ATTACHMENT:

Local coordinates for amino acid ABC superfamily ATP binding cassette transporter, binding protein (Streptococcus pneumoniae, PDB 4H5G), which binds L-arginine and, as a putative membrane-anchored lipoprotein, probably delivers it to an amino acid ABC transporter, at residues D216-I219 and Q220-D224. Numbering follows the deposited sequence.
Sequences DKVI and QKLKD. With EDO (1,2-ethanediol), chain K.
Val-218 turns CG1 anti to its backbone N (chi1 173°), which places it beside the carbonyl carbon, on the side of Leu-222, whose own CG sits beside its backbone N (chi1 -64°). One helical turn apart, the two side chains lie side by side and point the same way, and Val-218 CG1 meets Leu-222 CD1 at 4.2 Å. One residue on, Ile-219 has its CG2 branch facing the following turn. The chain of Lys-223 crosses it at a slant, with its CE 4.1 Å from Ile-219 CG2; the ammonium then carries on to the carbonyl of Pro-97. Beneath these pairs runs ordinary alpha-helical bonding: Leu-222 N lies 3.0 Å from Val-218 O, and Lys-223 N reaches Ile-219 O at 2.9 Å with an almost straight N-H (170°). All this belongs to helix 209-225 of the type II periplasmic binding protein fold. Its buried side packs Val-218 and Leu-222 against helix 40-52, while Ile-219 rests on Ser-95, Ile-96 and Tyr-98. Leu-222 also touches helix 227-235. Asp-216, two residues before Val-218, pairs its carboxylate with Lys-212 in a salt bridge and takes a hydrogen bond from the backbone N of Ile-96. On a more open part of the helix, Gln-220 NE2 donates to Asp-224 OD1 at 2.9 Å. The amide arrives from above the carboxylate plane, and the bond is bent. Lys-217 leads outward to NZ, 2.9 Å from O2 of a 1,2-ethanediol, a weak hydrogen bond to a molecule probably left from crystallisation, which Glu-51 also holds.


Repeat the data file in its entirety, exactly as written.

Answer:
Local coordinates for amino acid ABC superfamily ATP binding cassette transporter, binding protein (Streptococcus pneumoniae, PDB 4H5G), which binds L-arginine and, as a putative membrane-anchored lipoprotein, probably delivers it to an amino acid ABC transporter, at residues D216-I219 and Q220-D224. Numbering follows the deposited sequence.
Sequences DKVI and QKLKD. With EDO (1,2-ethanediol), chain K.
Val-218 turns CG1 anti to its backbone N (chi1 173°), which places it beside the carbonyl carbon, on the side of Leu-222, whose own CG sits beside its backbone N (chi1 -64°). One helical turn apart, the two side chains lie side by side and point the same way, and Val-218 CG1 meets Leu-222 CD1 at 4.2 Å. One residue on, Ile-219 has its CG2 branch facing the following turn. The chain of Lys-223 crosses it at a slant, with its CE 4.1 Å from Ile-219 CG2; the ammonium then carries on to the carbonyl of Pro-97. Beneath these pairs runs ordinary alpha-helical bonding: Leu-222 N lies 3.0 Å from Val-218 O, and Lys-223 N reaches Ile-219 O at 2.9 Å with an almost straight N-H (170°). All this belongs to helix 209-225 of the type II periplasmic binding protein fold. Its buried side packs Val-218 and Leu-222 against helix 40-52, while Ile-219 rests on Ser-95, Ile-96 and Tyr-98. Leu-222 also touches helix 227-235. Asp-216, two residues before Val-218, pairs its carboxylate with Lys-212 in a salt bridge and takes a hydrogen bond from the backbone N of Ile-96. On a more open part of the helix, Gln-220 NE2 donates to Asp-224 OD1 at 2.9 Å. The amide arrives from above the carboxylate plane, and the bond is bent. Lys-217 leads outward to NZ, 2.9 Å from O2 of a 1,2-ethanediol, a weak hydrogen bond to a molecule probably left from crystallisation, which Glu-51 also holds.